At the same time, natural disasters whose effects cannot be predicted accurately from past occurrences, which involve rapidly-changing circumstances, and which exact their greatest toll on the most vulnerable, might be seen as the natural world’s analog to terrorist networks, making a flexible, networked strategy also relevant to natural disaster response.

Networked Communication and Science of “Swarm Intelligence” Combine

A combination of two factors – one technological and the other scientific – have emerged during the past twenty years, presenting the potential for a strategy that would not only facilitate flexible disaster and terrorism response, but could actually foster creative, ad hoc solutions to unforeseen situations that emerge during a crisis.

The first of these factors is the growing body of scientific understanding of “swarm intelligence” or “emergent behavior.” This discipline began with empirical observation of the behavior of social insects such as bees, ants, and termites. Social insects have meager intelligence yet, through collaborative, self-organizing action, create highly-sophisticated structures and collaborative projects. Researchers have created rigorous mathematical formulas to describe the activities of social insects, and are now applying those formulas to human management issues. 7

The second factor is the development and widespread adoption of networked communications technologies and applications. This includes text messaging and self-organizing, self-healing “mesh” wireless computer networks, which can continue to function when conventional communications infrastructure is damaged and destroyed, and which can be controlled directly by end users without the need for, or control by, central authorities.

Applicability of Swarm Intelligence to Terrorism and Disaster Response

Three characteristics of “swarm intelligence” particularly relevant to emergency management are flexibility, robustness, and self-organization. 8 Most people would agree that all three of those characteristics were missing from the governmental response to Katrina.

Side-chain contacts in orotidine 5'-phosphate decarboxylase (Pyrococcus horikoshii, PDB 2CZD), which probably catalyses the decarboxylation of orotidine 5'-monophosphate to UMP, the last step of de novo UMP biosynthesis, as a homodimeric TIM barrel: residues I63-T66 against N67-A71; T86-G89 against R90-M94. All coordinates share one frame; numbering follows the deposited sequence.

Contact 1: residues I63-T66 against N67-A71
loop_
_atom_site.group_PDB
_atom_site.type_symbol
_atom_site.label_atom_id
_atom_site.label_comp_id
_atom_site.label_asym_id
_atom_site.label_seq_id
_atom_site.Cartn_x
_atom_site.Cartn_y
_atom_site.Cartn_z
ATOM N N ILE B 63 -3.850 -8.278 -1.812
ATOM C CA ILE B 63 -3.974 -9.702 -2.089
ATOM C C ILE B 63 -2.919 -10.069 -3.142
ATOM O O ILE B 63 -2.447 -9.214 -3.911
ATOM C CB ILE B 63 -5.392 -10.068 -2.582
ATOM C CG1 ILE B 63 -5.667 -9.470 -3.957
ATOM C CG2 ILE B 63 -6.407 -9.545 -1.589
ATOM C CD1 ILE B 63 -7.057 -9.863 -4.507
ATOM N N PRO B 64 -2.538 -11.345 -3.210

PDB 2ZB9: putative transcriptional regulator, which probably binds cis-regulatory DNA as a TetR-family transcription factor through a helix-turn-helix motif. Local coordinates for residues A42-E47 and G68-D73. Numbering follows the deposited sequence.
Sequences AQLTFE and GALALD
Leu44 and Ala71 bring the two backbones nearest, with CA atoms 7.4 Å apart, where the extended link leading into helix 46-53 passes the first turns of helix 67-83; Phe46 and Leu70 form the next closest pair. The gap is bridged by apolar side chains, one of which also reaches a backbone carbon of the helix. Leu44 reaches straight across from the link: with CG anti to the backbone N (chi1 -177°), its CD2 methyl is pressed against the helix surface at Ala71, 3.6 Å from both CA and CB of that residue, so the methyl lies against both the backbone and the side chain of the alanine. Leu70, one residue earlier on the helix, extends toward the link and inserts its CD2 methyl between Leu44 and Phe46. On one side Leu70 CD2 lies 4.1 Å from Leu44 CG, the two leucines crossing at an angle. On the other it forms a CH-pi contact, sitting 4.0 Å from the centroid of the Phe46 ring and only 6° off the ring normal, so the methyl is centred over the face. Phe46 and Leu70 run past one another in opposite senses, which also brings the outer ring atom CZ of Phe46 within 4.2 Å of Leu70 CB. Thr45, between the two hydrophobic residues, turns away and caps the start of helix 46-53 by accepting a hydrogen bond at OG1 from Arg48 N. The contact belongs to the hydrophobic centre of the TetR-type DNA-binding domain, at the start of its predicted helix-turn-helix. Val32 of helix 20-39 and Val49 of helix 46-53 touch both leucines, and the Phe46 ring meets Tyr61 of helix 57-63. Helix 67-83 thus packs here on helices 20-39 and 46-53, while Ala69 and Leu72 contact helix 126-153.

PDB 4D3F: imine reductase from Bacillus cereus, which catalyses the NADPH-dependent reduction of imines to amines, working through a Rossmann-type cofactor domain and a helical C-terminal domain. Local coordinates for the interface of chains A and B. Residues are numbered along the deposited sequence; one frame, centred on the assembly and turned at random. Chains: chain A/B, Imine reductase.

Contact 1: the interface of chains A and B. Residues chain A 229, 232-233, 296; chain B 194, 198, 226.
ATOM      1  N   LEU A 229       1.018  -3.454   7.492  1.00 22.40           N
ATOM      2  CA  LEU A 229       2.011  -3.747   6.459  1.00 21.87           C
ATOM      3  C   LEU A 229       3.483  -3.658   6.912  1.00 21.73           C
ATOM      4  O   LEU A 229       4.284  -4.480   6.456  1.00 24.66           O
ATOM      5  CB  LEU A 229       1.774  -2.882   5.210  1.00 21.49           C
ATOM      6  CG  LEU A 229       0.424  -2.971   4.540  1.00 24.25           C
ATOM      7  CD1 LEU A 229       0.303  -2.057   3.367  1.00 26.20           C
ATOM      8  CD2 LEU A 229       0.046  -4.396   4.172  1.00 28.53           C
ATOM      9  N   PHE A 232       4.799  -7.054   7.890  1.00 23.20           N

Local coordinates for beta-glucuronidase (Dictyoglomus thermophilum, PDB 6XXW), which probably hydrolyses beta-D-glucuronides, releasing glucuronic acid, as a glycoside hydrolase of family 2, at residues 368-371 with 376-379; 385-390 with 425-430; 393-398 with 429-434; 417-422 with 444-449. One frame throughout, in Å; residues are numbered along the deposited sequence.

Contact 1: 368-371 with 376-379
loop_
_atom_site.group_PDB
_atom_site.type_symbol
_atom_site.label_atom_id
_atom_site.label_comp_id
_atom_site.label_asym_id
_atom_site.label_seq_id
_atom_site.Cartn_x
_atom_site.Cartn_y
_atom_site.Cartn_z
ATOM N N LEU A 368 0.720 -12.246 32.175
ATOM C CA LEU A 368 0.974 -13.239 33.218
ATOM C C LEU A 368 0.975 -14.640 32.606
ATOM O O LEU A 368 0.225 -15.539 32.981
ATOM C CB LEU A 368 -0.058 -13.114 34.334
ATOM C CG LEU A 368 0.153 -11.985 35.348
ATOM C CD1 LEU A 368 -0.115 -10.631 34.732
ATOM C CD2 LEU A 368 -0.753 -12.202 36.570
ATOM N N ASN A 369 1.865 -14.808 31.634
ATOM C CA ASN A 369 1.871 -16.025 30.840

The single noteworthy agency exempted from the criticism of governmental response was the U.S. Coast Guard, whose Gulf Coast units did not wait for express authorization to begin search and rescue operations. According to a Government Accountability Office report, “… underpinning these efforts were factors such as the [Coast Guard’s] operational principles. These principles promote leadership, accountability, and enable personnel to take responsibility and action, based on relevant authorities and guidance.” 9

Similarly, on 9/11 the only effective response was a classic example of swarm intelligence. A group of total strangers on Flight 93 coalesced (in circumstances when no one would have blamed them for instead dissolving into hysterics) to thwart the hijackers’ plan to crash the plane into the Capitol or White House. They exhibited all three characteristics of swarm intelligence in abundance.

Another example is how individuals came together via the Internet to provide a variety of invaluable and reliable information to victims of the tsunami, and, more recently, of Hurricane Katrina. In particular, some of these people took it upon themselves to create the tsunamihelp blog and wiki 10 . Later, a core group of those people took the lead in creating the Katrinahelp wiki. As one of the tsunamihelp volunteers, Dina Mehta, wrote:

We experienced a near-magical interdependence as we were setting up and establishing this blog. It’s not just about the people who were blogging; there [were] a whole lot of volunteers who fed us with links, sent us letters from affected people reaching out for help, others who took on the mantle of editing, sub-groups working on design and template issues, still others quietly contributing by buying up bandwidth and applications and offering up mirror servers, that made the blog more effective. 11

Mehta accurately describes how individuals participating in a situation that evokes swarm intelligence produce results that are far greater than the sum of their parts. In the case of Katrina, still others spontaneously came together to craft imaginative Google Map mashups (applications combining information from multiple sources) to allow identification of homes in New Orleans 12 and to create unified databases of those needing assistance. 13

Perhaps the most astonishing examples of swarm intelligence in a recent disaster response situation were the variety of ad hoc rescue efforts in New Orleans that Douglas Brinkley described in The Great Deluge. Spurred by word of mouth, hundreds of Cajuns spontaneously navigated their small boats to New Orleans in an ad hoc citizens’ flotilla, the “Cajun Navy,” which rescued nearly 4,000 survivors. 14 Reggae singer Michael Knight and his wife Deonne saved approximately 250 people by themselves. 15 Richard Zuschlag, co-founder of Acadian Ambulance Service, used his 200 ambulances, plus medivac helicopters, to evacuate 7,000, while also providing the only reliable emergency communications system. 16

Networked Personal Communication Devices Foster Swarm Intelligence

These examples demonstrate that swarm intelligence is possible even under the trying circumstances of a terrorist attack or a natural disaster. But does this warrant encouraging swarm intelligence as a formal part of homeland security planning, and, if so, how can it be done?